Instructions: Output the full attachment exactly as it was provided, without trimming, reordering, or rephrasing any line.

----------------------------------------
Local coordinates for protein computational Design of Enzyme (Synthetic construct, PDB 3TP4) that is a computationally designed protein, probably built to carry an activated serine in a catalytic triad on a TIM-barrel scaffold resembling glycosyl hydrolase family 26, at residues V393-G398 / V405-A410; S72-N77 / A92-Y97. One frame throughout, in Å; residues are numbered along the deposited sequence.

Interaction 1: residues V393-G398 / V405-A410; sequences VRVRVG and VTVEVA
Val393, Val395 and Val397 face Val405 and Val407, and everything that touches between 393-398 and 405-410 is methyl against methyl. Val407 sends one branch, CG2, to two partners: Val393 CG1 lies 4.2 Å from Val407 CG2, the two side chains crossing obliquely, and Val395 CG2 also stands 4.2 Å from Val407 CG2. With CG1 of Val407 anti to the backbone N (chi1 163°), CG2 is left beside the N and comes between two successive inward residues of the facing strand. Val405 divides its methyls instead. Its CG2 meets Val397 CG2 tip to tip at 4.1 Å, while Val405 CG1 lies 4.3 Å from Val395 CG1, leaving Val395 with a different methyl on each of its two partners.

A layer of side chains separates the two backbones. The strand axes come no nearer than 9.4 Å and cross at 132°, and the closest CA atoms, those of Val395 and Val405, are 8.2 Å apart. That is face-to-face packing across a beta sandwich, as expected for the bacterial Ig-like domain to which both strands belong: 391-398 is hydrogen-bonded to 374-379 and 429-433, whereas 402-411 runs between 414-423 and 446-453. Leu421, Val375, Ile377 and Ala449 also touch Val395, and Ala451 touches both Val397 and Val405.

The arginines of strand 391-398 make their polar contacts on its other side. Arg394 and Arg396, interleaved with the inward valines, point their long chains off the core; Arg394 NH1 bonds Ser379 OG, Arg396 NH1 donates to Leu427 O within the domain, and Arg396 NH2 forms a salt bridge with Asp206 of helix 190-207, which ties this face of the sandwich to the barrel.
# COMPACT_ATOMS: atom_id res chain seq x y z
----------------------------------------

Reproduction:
Local coordinates for protein computational Design of Enzyme (Synthetic construct, PDB 3TP4) that is a computationally designed protein, probably built to carry an activated serine in a catalytic triad on a TIM-barrel scaffold resembling glycosyl hydrolase family 26, at residues V393-G398 / V405-A410; S72-N77 / A92-Y97. One frame throughout, in Å; residues are numbered along the deposited sequence.

Interaction 1: residues V393-G398 / V405-A410; sequences VRVRVG and VTVEVA
Val393, Val395 and Val397 face Val405 and Val407, and everything that touches between 393-398 and 405-410 is methyl against methyl. Val407 sends one branch, CG2, to two partners: Val393 CG1 lies 4.2 Å from Val407 CG2, the two side chains crossing obliquely, and Val395 CG2 also stands 4.2 Å from Val407 CG2. With CG1 of Val407 anti to the backbone N (chi1 163°), CG2 is left beside the N and comes between two successive inward residues of the facing strand. Val405 divides its methyls instead. Its CG2 meets Val397 CG2 tip to tip at 4.1 Å, while Val405 CG1 lies 4.3 Å from Val395 CG1, leaving Val395 with a different methyl on each of its two partners.

A layer of side chains separates the two backbones. The strand axes come no nearer than 9.4 Å and cross at 132°, and the closest CA atoms, those of Val395 and Val405, are 8.2 Å apart. That is face-to-face packing across a beta sandwich, as expected for the bacterial Ig-like domain to which both strands belong: 391-398 is hydrogen-bonded to 374-379 and 429-433, whereas 402-411 runs between 414-423 and 446-453. Leu421, Val375, Ile377 and Ala449 also touch Val395, and Ala451 touches both Val397 and Val405.

The arginines of strand 391-398 make their polar contacts on its other side. Arg394 and Arg396, interleaved with the inward valines, point their long chains off the core; Arg394 NH1 bonds Ser379 OG, Arg396 NH1 donates to Leu427 O within the domain, and Arg396 NH2 forms a salt bridge with Asp206 of helix 190-207, which ties this face of the sandwich to the barrel.
# COMPACT_ATOMS: atom_id res chain seq x y z